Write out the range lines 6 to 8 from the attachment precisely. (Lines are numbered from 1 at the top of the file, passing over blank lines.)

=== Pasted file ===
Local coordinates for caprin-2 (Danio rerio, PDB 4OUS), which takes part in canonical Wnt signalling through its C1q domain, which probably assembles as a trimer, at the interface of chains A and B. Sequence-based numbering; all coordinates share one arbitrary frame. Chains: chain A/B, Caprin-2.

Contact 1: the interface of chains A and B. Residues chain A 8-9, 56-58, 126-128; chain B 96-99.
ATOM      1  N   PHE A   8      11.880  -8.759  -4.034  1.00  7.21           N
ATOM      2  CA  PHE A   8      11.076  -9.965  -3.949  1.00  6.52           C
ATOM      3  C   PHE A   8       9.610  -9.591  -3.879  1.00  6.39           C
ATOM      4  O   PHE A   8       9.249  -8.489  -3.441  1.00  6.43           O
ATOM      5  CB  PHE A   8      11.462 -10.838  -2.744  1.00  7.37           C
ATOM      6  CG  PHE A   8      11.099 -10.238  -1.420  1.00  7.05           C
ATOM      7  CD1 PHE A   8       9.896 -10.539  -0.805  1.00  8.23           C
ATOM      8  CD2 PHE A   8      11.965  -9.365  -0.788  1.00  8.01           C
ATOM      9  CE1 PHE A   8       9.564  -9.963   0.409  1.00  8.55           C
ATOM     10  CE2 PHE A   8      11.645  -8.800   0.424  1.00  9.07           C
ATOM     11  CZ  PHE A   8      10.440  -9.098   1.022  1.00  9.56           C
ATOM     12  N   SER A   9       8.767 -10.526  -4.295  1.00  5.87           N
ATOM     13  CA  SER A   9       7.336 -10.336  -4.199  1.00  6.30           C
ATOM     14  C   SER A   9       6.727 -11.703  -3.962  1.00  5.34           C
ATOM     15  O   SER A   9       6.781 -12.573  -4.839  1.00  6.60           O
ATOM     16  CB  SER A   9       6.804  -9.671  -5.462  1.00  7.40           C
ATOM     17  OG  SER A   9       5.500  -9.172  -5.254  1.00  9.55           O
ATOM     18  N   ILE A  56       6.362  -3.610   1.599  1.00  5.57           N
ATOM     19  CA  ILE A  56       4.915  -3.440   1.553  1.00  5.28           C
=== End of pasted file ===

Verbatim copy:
ATOM      4  O   PHE A   8       9.249  -8.489  -3.441  1.00  6.43           O
ATOM      5  CB  PHE A   8      11.462 -10.838  -2.744  1.00  7.37           C
ATOM      6  CG  PHE A   8      11.099 -10.238  -1.420  1.00  7.05           C